Chitra Ramaswamy: ‘It’s me and my immune system against the world’
IT’S ANOTHER Tuesday in Leith and I’m buying Lemsip. Again. You see, apart from being the year of the Olympics, Charles Dickens, and Tom Cruise and Katie Holmes’s divorce, 2012 has been the year of low-level illness. The common cold has become so very common in your correspondent’s nose that I’m convinced it’s no longer an organ for sniffing roses but a full-time receptacle for snot. In my mind’s eye, or perhaps my nose’s eye, its inflamed, reddened inside resembles the seventh circle of Dante’s Inferno, guarded not by the Minotaur but Fungus the Bogeyman.
Every morning, it’s the same. Wake up. Sniff. Blow. Ear-pop. Cough. Moan.
For C, the moaning is the worst part, closely followed by the request to check my glands. I suppose it’s not easy turning to your beloved every morning to ask if they slept well, and getting a foghorn and a shower of expletives as a response. And then a pair of swollen glands thrust between your thumb and index finger. Ah, the joys of old love.
Everywhere I turn I get conflicting advice. Like Twitter, the cold turns everyone into an expert. My gardener friend advises me to gorge on kiwi fruits and blueberries. “Superfoods,” he says sagely, “that’s what you need.” I scoff vast quantities of both obediently. No change to the nasal passages, but I do get a bit of an upset tummy. I’d probably have more success if I stuffed a blueberry up each nostril.
A South African friend tells me I am deficient in vitamin D.
“We all need more vit D in Scotland,” she lectures me in an e-mail. “Especially us dark-skinned people.” Great. I am allergic to this cruel, cold country. Scotland is literally destroying me. My parents should never have left India. I start taking a vitamin D supplement and consider emigrating.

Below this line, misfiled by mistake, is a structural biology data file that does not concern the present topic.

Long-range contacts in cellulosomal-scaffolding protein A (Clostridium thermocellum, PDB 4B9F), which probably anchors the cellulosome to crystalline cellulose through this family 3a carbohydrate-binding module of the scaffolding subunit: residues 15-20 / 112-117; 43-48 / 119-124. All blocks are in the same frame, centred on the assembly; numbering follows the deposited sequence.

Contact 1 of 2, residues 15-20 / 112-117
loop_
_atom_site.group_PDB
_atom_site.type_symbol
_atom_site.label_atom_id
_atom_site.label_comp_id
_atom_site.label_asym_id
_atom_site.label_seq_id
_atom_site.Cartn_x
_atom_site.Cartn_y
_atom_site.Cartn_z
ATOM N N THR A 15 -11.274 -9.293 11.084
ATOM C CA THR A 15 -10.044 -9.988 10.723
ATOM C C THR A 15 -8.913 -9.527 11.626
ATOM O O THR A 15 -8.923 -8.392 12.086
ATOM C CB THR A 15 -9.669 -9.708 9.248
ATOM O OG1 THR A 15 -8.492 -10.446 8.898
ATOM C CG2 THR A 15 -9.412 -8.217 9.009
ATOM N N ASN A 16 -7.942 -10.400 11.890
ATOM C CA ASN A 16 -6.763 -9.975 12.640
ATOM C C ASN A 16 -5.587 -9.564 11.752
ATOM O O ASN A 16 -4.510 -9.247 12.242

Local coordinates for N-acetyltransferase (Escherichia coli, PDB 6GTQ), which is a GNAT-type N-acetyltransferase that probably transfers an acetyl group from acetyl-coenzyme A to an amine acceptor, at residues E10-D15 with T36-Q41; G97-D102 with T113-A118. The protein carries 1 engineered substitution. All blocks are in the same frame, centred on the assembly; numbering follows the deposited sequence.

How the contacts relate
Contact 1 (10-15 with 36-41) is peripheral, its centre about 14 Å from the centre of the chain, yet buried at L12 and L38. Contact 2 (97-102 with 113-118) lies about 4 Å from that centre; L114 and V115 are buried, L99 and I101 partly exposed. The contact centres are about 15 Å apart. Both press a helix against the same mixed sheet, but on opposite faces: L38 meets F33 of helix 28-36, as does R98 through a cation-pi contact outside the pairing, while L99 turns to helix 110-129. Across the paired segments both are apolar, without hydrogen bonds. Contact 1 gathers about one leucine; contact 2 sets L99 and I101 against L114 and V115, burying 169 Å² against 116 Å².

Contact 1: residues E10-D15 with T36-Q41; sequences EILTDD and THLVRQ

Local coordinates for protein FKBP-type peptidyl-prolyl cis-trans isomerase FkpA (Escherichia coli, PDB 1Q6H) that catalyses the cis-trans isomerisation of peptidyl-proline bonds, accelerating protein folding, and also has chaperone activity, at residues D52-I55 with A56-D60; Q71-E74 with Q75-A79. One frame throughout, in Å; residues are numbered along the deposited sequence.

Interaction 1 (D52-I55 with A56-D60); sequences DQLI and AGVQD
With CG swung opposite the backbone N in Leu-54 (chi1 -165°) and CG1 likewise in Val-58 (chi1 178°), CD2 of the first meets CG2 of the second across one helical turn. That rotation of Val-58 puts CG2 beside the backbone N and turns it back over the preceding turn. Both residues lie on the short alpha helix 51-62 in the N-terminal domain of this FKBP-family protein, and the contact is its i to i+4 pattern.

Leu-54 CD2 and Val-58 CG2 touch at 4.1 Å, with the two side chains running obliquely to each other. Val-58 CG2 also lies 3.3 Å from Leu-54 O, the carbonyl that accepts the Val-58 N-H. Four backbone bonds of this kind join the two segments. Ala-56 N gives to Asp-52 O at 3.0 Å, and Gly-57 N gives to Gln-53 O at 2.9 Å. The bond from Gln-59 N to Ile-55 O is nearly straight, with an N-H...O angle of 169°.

C buys me a tonic, which I glug straight from the bottle, like an alcoholic. I may actually be an alcoholic, considering the amount of ethanol I’m consuming through various remedies. A quick check on the NHS website, the place where healthy people go to become hypochondriacs, reveals there is no evidence that cough mixtures work. Great. I’ve now spent a whack of my salary on a quack cure. I abandon the medicine and switch to whisky. Much better.
Another friend swears by Berocca. “Reassuringly expensive,” she promises me. I start taking it immediately. It tastes like childhood and turns my pee a disconcerting neon yellow. Back to the NHS website, which by this point is one step away from taking out a restraining order on me.
It offers me no help but I do pass a cheerful few minutes doing an online ‘do you have asthma?’ survey.
Eventually, I take Ma R’s advice. Go to my GP. And so it has come to pass. I have turned into one of those bonkers Brits who pitch up at their local surgery with a cold. I am a bad specimen of humanity. If this were an extreme situation, I would be one of the ones who did not survive. And also, who would be left to feel my glands?
My GP hears me out and nods sympathetically. “Would you like antibiotics?” she asks. I detect the disappointment in her voice. “Would you take them?” I whimper, hanging my head in shame, the infernal beak starting to drip. “I never take antibiotics,” she says cheerfully. “Except for once, when I had to go into hospital with pneumonia.” I feel doubly ashamed. I pick up the antibiotics but can’t bear to start taking them. To crack open the blister pack would be a sign of failure. No, I must soldier on; just me and my immune system against the world. And so, armed with nothing more than tissues and Berocca, the battle goes on.